‘My future has been cut off’: Major new study into long Covid

Sharon Hyland is living with long Covid complications, as a new study looks to identify how many are affected in Scotland.

By Sharon Frew and Kevin Scott

Sharon Hyland was a busy hairdresser just 18 months ago.

The 53-year-old from Bellshill had her own salon and another craft-making business. But then the pandemic struck.

Sharon had to close her shops during the first lockdown in March 2020.

Then, just before Christmas, she and her partner Lee both tested positive for Covid-19. Sharon’s condition was more severe and she needed intensive care.  

But that was just the start of her ordeal. Since leaving hospital in February, Sharon has struggled to regain her strength.

She has a range of symptoms her doctor attributes to long Covid including extreme fatigue, poor concentration, tremors in her right arm and leg, and a stammer.

Sharon told STV News that most days she is unable to get out of bed, which is having a huge impact on both her physical and mental health.  

She said: “I had what I classed as a normal life. I loved my work. Ever since I was at school, I wanted to be a hairdresser. I took pride in my work and now I can’t see what is in front of me but I’m here.

“I took Covid in December, we are now in May. It takes me all my time to walk to the car. Energy-wise, I don’t have any energy. My hair is falling out, it’s falling out in handfuls. I think because I’m stuck in this situation I feel as if my future has been cut off. “

Sharon has been unable to move back into her own home as it cannot be adapted for her health needs and she is now living with her partner’s mother and relying on her savings.

The hairdresser fears she will never be able to work again and feels her future “has been cut off”.  

She told her story as it was revealed a new study is to examine the long-term health of people who have had coronavirus.

The Covid in Scotland Study (CISS) will begin recruiting soon, funded by the Scottish Government Chief Scientist Office and led by the University of Glasgow.

Researchers hope to identify how many people in Scotland continue to be unwell after having the virus, known as long Covid, as well as what their symptoms are and how it affects their lives.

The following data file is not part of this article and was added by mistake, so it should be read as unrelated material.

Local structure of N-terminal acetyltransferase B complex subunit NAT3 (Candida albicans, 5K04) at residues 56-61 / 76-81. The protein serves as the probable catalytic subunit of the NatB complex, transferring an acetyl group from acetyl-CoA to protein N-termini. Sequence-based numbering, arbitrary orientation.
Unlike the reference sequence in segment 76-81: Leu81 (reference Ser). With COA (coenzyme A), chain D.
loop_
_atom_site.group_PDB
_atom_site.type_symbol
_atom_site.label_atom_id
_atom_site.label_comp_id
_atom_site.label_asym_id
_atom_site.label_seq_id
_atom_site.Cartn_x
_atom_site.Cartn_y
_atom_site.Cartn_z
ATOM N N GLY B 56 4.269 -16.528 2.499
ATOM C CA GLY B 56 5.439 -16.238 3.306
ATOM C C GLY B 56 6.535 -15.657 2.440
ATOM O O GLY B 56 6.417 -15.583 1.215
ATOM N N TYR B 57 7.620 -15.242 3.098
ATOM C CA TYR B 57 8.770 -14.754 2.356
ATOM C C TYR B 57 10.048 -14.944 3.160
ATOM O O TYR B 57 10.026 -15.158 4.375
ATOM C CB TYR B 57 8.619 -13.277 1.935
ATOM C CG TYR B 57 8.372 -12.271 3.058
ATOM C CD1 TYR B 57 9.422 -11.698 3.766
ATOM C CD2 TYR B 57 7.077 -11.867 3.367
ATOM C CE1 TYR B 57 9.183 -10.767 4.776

Sharon welcomes the study and says anything that helps others in the future is welcome. But she also feels there needs to be more help and aftercare for people now.

Professor Jill Pell, professor of public health at the University of Glasgow, will lead the study in collaboration with Public Health Scotland and the NHS in Scotland.

She said: “Most people recover quickly and completely after infection with Covid-19, but some people have reported a wide variety of long-term problems.

“It is crucial that we find out how many people have long-term problems, and what those problems are, so that we can set up systems to spot problems early and deal with them effectively.”

Using NHS health data records, all Scottish adults who have had a positive test – as well as a sample of people who tested negative for the disease – will be sent a text message inviting them to take part.

Text message people will receive asking if they want to participate in Covid in Scotland Study.E-mail

If they agree, individuals will be asked to use a specially designed app to answer questions about their health, before and after Covid-19, and whether the virus has had any lasting effects on their lives.

Participants who tested negative will be asked similar questions about their current and past health so researchers can compare answers with those who had the virus.

Scotland’s chief medical officer Dr Gregor Smith said: “We recognise the longer term impacts Covid-19 is having on the physical and mental wellbeing of people in Scotland.

“Government, clinicians, specialist healthcare professionals and third sector organisations are working hard to ensure people have access to the support they need for assessment, diagnosis, care and rehabilitation in a setting that is as close to their home as possible.

“This new study will be a valuable tool to help us learn more about the effects of what is still a relatively new illness and ensure people receive the best possible treatment and care.

“If you are contacted to take part in the study I would strongly encourage you to participate – your insight will be extremely valuable.”

More information is on the website.

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